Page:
SitNews - Stories in the News - Ketchikan, Alaska


City of Coffman Cove Receives National 'Windows on the Past' Award


May 31, 2007

Coffman Cove, Alaska - The City of Coffman Cove has received a national award for its efforts to engage the public in historic preservation activities. On May 2, acting Thorne Bay District Ranger Dennis Benson presented Mayor Mikael Ash of Coffman Cove with the National Windows on the Past Award for 2007. The award, the Forest Service's highest honor for public outreach in Historic Preservation, recognizes Coffman Cove's long-term commitment and perseverance in the study of archaeological sites at the City's waterfront and acknowledges the City's role in supporting the Coffman Cove Community Archaeology Project.

jpg National Windows on the Past

Mayor Mikael Ash (center-back) with Dennis Benson, and Elaine Price (with plaque) pose with the students of Southeast Island School District's Howard Valentine School during presentation of the National Award.
Photo courtesy USFS - Tongass National Forest

The Coffman Cove Community Archaeology Project (CCCAP) focuses on an ancient Tlingit village situated on the waterfront within the modern community of Coffman Cove on the northeast coast of Southeast Alaska's Prince of Wales Island. According to the Forest Service, since the inception of CCCAP in 1997, the City has been a driving force behind the project, cooperating with multiple partners to provide research, educational, economic, interpretive, and social benefits from what some might have seen as a land management problem. Additionally, the Forest Service said the leaders in Coffman Cove recognized the opportunities embodied in the archaeological site and with the help of the Forest Service, the local Tribal governments, the State of Alaska, the University of Oregon, Southeast Island School District, and other partners, cooperated in building a multi-faceted program. In 2005 the City hosted a Project Archaeology Teachers' Institute. And in the summer of 2006 the City welcomed and supported an archaeological team consisting of a contractor (Northern Land Use Research of Fairbanks), student interns, Forest Service archaeologists and volunteers. The archaeologists recovered the remains of over 4,000 years of human occupation of the Coffman Cove waterfront.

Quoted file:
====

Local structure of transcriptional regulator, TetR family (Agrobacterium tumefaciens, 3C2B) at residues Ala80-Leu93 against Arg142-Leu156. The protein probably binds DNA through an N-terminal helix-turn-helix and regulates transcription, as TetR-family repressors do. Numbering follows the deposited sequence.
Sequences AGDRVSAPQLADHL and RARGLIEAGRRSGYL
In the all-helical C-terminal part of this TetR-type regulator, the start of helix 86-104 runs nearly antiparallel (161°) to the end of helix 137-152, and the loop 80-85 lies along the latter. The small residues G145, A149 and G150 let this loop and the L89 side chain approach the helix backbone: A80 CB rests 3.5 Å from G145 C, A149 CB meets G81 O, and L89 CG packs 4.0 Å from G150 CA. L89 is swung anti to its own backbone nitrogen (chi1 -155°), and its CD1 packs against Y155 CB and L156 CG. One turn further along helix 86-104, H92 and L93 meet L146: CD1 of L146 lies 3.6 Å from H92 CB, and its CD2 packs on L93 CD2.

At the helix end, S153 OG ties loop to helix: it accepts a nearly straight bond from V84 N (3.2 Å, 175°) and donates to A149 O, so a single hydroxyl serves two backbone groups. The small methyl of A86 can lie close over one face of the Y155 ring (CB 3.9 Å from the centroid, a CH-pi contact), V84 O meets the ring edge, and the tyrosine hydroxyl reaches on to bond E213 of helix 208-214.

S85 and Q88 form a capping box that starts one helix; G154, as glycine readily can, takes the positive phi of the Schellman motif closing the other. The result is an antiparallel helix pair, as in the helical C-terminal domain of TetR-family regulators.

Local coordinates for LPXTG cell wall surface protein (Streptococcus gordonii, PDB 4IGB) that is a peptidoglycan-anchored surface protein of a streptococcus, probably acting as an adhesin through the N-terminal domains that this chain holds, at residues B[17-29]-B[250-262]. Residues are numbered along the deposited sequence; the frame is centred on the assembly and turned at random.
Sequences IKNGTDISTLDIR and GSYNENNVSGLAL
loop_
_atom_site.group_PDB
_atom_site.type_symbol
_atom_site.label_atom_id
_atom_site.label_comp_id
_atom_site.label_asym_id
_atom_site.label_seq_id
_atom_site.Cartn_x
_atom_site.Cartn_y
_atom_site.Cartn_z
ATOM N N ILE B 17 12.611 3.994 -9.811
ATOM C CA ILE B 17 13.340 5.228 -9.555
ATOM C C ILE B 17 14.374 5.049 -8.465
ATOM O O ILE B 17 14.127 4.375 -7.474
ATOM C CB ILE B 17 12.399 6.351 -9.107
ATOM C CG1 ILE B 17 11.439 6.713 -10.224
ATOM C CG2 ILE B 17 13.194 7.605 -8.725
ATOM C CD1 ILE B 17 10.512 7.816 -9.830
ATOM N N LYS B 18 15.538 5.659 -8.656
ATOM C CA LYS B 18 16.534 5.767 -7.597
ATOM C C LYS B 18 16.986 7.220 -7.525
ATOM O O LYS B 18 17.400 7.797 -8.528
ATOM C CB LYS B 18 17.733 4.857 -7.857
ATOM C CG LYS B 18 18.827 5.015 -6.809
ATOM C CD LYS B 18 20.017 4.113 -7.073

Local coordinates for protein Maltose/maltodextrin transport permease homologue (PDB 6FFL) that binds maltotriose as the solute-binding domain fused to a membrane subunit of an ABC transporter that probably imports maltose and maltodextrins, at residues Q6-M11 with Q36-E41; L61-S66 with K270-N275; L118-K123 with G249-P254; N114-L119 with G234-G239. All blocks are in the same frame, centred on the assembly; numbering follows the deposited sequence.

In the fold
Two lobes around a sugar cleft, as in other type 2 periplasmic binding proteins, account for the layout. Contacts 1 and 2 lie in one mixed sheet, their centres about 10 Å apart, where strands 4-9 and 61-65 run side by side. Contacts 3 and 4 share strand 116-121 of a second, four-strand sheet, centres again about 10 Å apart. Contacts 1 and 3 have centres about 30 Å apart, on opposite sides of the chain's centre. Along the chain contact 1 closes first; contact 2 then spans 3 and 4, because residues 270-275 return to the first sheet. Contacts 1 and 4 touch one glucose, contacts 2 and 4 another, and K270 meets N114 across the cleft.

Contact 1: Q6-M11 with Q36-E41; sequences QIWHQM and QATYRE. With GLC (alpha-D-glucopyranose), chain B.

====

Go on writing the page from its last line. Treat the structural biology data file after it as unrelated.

jpg archaeologist Terry Fifield

Elaine Price and Forest Service Archaeologist Terry Fifield
Photo courtesy USFS - Tongass National Forest

The City of Coffman Cove's enthusiasm and willingness to support the project has been a key to the project's success said the Forest Service. The partners in the Coffman Cove Community Archaeology Project, led by Forest Service Archaeologist Terry Fifield, submitted the nomination for the Alaska Region Windows on the Past Award. The project won the regional award, and the nomination was subsequently forwarded on to the national level. The City of Coffman Cove was selected from among nominees from all Forest Service Regions across the country as the national winner for 2007. The plaque and letter of award, signed by the new Chief of the Forest Service, Gail Kimbell, were presented at the Howard Valentine School with the participation of the students. The award letter mentions several people who have been especially supportive of the project (Elaine Price, DeeDee Jeffreys, Liz Mosenthin, Julie and Ron Hull, Judy Lux, Kevin Moore, Gary Wilburn, Carolyn Duncan, Janice Schad) and thanks the entire community for its support.

The 2006 fieldwork at Coffman Cove marked Phase I of a three-phase effort to learn about the City's past through the science of archaeology. The CCCAP partners hope to continue the project with further excavation, analysis, education, and interpretation in years to come.


Source of News & Photograph:

United States Forest Service - Tongass National Forest
Ketchikan Office


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Ketchikan, Alaska